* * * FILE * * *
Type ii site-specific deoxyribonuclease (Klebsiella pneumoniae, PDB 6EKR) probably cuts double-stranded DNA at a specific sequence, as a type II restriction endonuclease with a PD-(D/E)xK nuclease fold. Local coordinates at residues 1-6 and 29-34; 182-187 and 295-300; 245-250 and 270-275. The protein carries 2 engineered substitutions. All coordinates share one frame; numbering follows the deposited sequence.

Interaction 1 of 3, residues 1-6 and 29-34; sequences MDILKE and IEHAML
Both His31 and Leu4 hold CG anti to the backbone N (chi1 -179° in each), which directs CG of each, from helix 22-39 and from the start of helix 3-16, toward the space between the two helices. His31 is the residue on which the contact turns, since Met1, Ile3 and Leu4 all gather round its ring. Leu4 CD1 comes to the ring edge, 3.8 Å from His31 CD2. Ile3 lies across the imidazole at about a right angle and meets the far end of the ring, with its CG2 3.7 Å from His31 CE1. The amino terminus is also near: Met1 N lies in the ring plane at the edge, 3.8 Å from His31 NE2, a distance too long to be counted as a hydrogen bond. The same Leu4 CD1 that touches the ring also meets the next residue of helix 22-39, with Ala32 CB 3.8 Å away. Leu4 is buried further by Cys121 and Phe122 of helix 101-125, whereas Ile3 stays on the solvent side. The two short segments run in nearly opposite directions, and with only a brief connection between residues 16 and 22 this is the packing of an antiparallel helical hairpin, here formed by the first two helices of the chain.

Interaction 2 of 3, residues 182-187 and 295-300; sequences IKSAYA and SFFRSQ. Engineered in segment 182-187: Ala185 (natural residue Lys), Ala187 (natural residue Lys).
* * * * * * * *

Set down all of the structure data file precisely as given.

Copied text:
Type ii site-specific deoxyribonuclease (Klebsiella pneumoniae, PDB 6EKR) probably cuts double-stranded DNA at a specific sequence, as a type II restriction endonuclease with a PD-(D/E)xK nuclease fold. Local coordinates at residues 1-6 and 29-34; 182-187 and 295-300; 245-250 and 270-275. The protein carries 2 engineered substitutions. All coordinates share one frame; numbering follows the deposited sequence.

Interaction 1 of 3, residues 1-6 and 29-34; sequences MDILKE and IEHAML
Both His31 and Leu4 hold CG anti to the backbone N (chi1 -179° in each), which directs CG of each, from helix 22-39 and from the start of helix 3-16, toward the space between the two helices. His31 is the residue on which the contact turns, since Met1, Ile3 and Leu4 all gather round its ring. Leu4 CD1 comes to the ring edge, 3.8 Å from His31 CD2. Ile3 lies across the imidazole at about a right angle and meets the far end of the ring, with its CG2 3.7 Å from His31 CE1. The amino terminus is also near: Met1 N lies in the ring plane at the edge, 3.8 Å from His31 NE2, a distance too long to be counted as a hydrogen bond. The same Leu4 CD1 that touches the ring also meets the next residue of helix 22-39, with Ala32 CB 3.8 Å away. Leu4 is buried further by Cys121 and Phe122 of helix 101-125, whereas Ile3 stays on the solvent side. The two short segments run in nearly opposite directions, and with only a brief connection between residues 16 and 22 this is the packing of an antiparallel helical hairpin, here formed by the first two helices of the chain.

Interaction 2 of 3, residues 182-187 and 295-300; sequences IKSAYA and SFFRSQ. Engineered in segment 182-187: Ala185 (natural residue Lys), Ala187 (natural residue Lys).